Your cat may experience painful inflammation and ulceration of the gums, back of the throat, and oral cavity due to stomatitis, a chronic inflammatory illness. Many cats will not eat because the open sores from stomatitis cause them so much agony.
About 10% of cats kept as pets will experience stomatitis throughout their lifetimes. Stomatitis is a common oral health problem that can affect any cat breed, but it seems more common in Persian and Himalayan cats. Kitchener emergency vet can help you with taking care of your cat.
How can feline stomatitis occur?
Stomatitis is a poorly known condition in cats that develops when their immune systems mistakenly attack healthy tooth plaque and microorganisms.
Although the precise origin of the bacteria responsible for your cat’s stomatitis remains a mystery, experts have identified both viral and bacterial components. There appears to be a clear correlation between feline stomatitis and inflammatory oral diseases such as periodontal disease.
Is there anything I can do to keep my cat from getting it?
No matter what causes stomatitis, the best way to prevent it is to brush your pet’s teeth regularly at home and take them in for professional cleanings and exams at your veterinarian’s office.
To keep their teeth clean and free of food particles and bacteria, certain breeds only need to have them brushed once a day, while others just need to have them cleaned once every seven days or during a professional grooming visit.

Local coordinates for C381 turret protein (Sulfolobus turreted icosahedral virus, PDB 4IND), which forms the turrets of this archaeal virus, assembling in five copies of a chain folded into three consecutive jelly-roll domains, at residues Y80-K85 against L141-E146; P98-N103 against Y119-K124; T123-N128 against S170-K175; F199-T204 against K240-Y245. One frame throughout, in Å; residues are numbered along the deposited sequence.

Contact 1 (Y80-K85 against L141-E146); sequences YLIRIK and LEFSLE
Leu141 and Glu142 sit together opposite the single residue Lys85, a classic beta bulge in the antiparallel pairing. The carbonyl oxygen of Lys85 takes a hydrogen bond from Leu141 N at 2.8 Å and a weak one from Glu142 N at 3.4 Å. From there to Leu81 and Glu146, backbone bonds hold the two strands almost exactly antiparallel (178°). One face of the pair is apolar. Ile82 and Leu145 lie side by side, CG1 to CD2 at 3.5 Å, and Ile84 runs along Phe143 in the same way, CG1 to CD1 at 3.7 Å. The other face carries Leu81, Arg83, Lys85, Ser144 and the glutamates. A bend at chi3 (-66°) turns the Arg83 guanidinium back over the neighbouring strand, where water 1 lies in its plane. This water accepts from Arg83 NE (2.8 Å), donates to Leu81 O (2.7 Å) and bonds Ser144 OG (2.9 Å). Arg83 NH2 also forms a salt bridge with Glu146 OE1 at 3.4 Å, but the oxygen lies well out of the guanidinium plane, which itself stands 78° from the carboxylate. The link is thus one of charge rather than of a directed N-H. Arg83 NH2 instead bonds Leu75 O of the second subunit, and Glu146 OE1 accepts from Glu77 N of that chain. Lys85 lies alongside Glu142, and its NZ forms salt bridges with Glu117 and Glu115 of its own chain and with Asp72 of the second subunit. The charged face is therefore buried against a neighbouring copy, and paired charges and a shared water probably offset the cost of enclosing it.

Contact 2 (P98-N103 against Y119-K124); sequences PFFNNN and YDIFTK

Your veterinarian can check for stomatitis and other oral health issues in cats by seeing them at their annual dental checkups. For further information on what your vet recommends for your cat’s oral health, consult with them.
When a cat has stomatitis, what signs do most people notice?
You could expect a shift in your cat’s eating habits and foul breath as early warning signs of stomatitis. Our feline pals endure excruciating agony from stomatitis. Cats might experience malnutrition in more extreme situations due to the severe pain they experience when eating.
How does one go about treating stomatitis in felines?
A thorough oral examination is the first step in diagnosing and treating cat dental issues. Mild cases of stomatitis in cats may respond well to treatment at home. Surgery is necessary for more severe instances. Consult a vet if you want to know what is best for your cat.
If your doctor decides surgery is the best course of action, they will suggest extractions to restore your cat’s comfort and give the damaged area a chance to heal.